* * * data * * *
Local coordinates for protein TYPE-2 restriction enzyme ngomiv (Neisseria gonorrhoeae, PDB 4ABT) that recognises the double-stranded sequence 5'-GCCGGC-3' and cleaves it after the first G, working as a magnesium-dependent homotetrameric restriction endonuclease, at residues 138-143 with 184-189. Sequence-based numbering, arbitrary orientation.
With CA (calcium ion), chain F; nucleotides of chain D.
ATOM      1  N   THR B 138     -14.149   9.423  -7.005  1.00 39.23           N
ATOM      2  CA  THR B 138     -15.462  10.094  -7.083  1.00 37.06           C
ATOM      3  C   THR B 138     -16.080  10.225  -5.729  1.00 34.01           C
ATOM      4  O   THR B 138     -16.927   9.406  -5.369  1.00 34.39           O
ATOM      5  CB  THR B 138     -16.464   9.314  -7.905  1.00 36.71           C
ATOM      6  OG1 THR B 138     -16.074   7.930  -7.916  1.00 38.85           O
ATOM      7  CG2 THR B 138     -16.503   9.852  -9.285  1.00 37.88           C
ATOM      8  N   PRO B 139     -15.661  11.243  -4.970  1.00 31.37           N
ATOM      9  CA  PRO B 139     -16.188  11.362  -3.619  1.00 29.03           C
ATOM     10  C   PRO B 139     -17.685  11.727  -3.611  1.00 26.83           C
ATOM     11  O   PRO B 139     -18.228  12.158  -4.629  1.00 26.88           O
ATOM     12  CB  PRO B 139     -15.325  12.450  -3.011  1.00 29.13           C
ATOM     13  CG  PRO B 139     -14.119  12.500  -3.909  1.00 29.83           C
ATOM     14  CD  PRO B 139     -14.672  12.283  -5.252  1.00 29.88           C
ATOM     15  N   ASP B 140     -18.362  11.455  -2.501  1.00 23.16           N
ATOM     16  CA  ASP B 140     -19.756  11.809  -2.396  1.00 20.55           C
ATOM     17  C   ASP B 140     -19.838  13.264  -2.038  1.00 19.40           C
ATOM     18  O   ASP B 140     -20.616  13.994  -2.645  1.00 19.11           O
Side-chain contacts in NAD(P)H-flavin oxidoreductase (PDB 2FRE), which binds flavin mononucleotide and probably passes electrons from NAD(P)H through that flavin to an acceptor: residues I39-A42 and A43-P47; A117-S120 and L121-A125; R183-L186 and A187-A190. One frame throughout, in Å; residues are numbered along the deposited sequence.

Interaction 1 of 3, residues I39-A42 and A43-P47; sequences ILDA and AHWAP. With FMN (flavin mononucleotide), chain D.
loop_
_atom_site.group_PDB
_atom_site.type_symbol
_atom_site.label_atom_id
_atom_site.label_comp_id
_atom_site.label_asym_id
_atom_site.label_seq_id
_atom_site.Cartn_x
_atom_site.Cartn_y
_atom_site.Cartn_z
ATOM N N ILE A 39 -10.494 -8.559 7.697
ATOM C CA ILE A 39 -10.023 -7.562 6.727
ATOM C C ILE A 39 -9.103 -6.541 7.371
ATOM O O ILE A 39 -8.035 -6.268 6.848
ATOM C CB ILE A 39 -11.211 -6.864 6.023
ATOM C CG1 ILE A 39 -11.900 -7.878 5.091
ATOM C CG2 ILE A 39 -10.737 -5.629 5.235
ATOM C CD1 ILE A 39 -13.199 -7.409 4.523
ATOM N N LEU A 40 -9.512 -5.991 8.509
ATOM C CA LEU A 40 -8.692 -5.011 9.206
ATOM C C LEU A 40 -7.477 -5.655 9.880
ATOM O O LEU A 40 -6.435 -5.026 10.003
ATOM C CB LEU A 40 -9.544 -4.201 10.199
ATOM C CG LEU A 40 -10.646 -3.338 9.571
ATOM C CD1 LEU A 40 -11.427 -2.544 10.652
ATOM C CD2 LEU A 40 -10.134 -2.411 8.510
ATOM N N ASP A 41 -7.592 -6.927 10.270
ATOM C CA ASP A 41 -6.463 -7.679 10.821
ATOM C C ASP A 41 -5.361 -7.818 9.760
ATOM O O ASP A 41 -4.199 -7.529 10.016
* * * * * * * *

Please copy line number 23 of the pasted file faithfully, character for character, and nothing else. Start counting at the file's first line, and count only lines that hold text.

loop_